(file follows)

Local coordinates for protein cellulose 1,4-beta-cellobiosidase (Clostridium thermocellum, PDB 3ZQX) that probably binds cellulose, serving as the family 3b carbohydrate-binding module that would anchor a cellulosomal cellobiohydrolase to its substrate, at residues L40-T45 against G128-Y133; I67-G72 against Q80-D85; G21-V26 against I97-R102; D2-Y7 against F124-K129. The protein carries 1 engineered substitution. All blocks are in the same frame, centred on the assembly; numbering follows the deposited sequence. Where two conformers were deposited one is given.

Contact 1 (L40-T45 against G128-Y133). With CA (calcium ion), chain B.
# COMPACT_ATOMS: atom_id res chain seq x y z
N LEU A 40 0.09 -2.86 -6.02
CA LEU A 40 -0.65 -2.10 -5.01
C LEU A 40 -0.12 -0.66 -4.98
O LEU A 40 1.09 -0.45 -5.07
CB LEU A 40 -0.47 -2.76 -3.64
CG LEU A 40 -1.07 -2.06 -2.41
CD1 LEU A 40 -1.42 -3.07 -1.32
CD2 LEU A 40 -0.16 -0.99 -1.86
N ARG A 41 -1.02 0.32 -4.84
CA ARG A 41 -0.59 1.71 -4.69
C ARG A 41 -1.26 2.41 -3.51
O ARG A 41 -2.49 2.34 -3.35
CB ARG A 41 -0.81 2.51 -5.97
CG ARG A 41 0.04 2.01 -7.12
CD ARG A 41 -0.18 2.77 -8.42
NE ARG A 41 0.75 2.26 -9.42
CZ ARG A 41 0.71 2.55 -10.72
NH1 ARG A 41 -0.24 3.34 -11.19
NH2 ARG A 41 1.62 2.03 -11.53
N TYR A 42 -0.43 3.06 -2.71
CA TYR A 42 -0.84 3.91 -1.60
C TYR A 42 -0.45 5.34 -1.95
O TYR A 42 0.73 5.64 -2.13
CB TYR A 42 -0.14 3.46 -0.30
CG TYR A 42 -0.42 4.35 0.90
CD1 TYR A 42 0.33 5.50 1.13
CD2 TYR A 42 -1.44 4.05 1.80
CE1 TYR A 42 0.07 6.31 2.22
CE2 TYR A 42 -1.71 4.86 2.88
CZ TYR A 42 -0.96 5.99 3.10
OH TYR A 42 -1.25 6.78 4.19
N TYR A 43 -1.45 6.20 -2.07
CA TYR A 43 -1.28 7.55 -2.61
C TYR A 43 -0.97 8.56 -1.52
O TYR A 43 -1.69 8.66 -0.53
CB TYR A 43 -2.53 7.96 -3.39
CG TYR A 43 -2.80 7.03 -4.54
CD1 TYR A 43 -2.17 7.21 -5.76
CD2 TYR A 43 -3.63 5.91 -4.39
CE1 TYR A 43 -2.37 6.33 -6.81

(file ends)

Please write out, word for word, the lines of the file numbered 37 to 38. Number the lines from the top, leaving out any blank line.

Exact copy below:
C TYR A 43 -0.97 8.56 -1.52
O TYR A 43 -1.69 8.66 -0.53